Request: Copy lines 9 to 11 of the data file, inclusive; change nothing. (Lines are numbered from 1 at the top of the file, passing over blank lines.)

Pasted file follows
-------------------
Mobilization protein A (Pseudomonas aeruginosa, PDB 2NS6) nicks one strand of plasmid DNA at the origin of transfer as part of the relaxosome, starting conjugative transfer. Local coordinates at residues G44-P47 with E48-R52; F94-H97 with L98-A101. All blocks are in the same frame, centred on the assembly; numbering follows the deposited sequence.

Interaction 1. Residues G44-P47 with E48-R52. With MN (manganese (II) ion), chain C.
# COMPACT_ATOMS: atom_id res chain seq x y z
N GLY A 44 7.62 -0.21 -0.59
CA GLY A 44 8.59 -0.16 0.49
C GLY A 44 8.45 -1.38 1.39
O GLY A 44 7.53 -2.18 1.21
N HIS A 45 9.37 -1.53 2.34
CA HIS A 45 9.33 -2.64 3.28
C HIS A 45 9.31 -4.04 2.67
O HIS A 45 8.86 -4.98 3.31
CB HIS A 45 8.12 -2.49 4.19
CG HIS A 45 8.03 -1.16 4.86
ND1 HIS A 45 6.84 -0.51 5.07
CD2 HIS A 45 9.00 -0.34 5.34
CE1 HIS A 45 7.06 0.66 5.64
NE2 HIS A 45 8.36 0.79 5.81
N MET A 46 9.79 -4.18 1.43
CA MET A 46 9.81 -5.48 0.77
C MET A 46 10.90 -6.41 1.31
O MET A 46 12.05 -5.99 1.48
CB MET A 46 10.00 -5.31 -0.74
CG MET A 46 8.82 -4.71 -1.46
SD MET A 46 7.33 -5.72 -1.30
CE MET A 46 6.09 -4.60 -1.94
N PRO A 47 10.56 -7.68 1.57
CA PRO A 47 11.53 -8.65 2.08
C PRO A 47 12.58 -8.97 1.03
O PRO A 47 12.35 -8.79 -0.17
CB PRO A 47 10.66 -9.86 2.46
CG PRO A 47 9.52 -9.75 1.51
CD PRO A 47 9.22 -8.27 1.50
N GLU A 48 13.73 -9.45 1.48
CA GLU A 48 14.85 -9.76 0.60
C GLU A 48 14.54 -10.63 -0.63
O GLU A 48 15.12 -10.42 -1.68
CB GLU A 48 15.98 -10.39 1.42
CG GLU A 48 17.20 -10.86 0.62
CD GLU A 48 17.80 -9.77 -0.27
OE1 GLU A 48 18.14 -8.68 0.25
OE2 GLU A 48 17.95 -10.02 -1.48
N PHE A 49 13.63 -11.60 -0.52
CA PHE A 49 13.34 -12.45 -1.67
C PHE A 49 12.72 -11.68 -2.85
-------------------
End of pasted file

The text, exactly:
CA HIS A 45 9.33 -2.64 3.28
C HIS A 45 9.31 -4.04 2.67
O HIS A 45 8.86 -4.98 3.31